Your book and selling on Amazon has changed my life and the quality of my families life, plus this year cracked 7 figures online via Amazon.

    The podcast was fantastic and strongly recommend any entrepreneur to look into the Amazon platform to scale their business

    [Moderator: kind offer removed.]

    Keep up the amazing work.

    Peter and family at Coach AMZ

    1. Peter —

      Thanks for bringing this up. In the last few weeks, our registered barcodes have been unduly used by what we believe are Chinese sellers. Some of their reviews have been attached to our product listings, generating distrust from our buyers and significantly hurting our sales. We are working hard with Amazon to filter those reviews our of our listings.

      If you have any tips or ideas on how to crack down on these reviews, please reach out to us directly via LinkedIn.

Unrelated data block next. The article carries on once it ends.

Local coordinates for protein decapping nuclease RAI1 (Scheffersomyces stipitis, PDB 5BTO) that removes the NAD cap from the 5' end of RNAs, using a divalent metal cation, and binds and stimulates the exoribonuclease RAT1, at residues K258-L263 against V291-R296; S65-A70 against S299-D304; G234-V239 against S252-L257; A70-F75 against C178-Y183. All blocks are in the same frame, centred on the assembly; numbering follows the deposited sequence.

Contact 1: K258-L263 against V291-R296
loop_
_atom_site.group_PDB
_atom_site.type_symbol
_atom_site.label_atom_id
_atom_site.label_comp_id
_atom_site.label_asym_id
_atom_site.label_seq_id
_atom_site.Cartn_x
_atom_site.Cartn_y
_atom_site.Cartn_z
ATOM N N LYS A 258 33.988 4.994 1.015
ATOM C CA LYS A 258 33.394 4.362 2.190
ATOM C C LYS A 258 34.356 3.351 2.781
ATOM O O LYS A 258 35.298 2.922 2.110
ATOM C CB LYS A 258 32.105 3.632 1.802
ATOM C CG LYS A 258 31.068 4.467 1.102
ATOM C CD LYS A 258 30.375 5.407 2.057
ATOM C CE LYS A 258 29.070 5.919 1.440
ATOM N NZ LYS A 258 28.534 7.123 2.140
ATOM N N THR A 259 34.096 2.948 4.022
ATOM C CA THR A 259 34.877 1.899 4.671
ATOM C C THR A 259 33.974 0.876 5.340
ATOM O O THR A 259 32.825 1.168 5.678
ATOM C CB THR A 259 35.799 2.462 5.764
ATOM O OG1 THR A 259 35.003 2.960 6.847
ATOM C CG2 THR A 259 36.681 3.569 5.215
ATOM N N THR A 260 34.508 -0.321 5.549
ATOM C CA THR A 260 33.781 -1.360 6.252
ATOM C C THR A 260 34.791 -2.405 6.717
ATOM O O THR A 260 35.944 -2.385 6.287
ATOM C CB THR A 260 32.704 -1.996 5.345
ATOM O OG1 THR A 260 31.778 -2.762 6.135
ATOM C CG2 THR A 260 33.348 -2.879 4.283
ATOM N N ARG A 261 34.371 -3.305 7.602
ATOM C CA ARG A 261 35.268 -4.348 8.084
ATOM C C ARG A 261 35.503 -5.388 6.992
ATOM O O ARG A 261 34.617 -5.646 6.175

— Santi

  5. Tim – Great case study!

    I would like to know more about going from concept to prototype to production. All the steps involved in between from a concept and converting it to a product.

    – What are the steps involved in getting a prototype made?

    – Do you need an engineer? if yes, what kind? where do you find them?

    – Do you need a CAD design made? if yes who, what etc.?

    – Do you need a patent? if yes, what, how, who etc.

    Any way to expand on this? that would be great.

    Thanks, Richy.

  6. Great interview and notes! What about Intellectual property? Ben and Santi mention tweaking and improving on what’s already out there. What IP did they file for and how did others’ IP factor in?

    1. Peter —